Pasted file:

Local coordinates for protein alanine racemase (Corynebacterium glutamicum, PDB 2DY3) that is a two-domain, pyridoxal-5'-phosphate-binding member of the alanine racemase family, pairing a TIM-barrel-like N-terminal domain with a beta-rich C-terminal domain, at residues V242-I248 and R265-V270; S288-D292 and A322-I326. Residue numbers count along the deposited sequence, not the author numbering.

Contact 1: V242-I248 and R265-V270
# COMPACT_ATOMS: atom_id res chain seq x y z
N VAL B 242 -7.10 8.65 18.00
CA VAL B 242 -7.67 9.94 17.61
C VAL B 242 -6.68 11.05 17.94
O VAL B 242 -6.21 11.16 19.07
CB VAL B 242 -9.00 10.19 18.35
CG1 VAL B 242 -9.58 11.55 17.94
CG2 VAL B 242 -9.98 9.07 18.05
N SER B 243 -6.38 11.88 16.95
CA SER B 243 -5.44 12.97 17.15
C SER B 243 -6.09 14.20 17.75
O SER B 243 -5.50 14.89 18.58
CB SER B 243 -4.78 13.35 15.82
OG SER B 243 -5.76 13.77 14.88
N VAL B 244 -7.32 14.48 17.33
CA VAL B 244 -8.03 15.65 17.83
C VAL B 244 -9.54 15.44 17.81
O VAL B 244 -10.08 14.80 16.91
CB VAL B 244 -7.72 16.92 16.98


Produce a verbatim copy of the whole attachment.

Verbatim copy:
Local coordinates for protein alanine racemase (Corynebacterium glutamicum, PDB 2DY3) that is a two-domain, pyridoxal-5'-phosphate-binding member of the alanine racemase family, pairing a TIM-barrel-like N-terminal domain with a beta-rich C-terminal domain, at residues V242-I248 and R265-V270; S288-D292 and A322-I326. Residue numbers count along the deposited sequence, not the author numbering.

Contact 1: V242-I248 and R265-V270
# COMPACT_ATOMS: atom_id res chain seq x y z
N VAL B 242 -7.10 8.65 18.00
CA VAL B 242 -7.67 9.94 17.61
C VAL B 242 -6.68 11.05 17.94
O VAL B 242 -6.21 11.16 19.07
CB VAL B 242 -9.00 10.19 18.35
CG1 VAL B 242 -9.58 11.55 17.94
CG2 VAL B 242 -9.98 9.07 18.05
N SER B 243 -6.38 11.88 16.95
CA SER B 243 -5.44 12.97 17.15
C SER B 243 -6.09 14.20 17.75
O SER B 243 -5.50 14.89 18.58
CB SER B 243 -4.78 13.35 15.82
OG SER B 243 -5.76 13.77 14.88
N VAL B 244 -7.32 14.48 17.33
CA VAL B 244 -8.03 15.65 17.83
C VAL B 244 -9.54 15.44 17.81
O VAL B 244 -10.08 14.80 16.91
CB VAL B 244 -7.72 16.92 16.98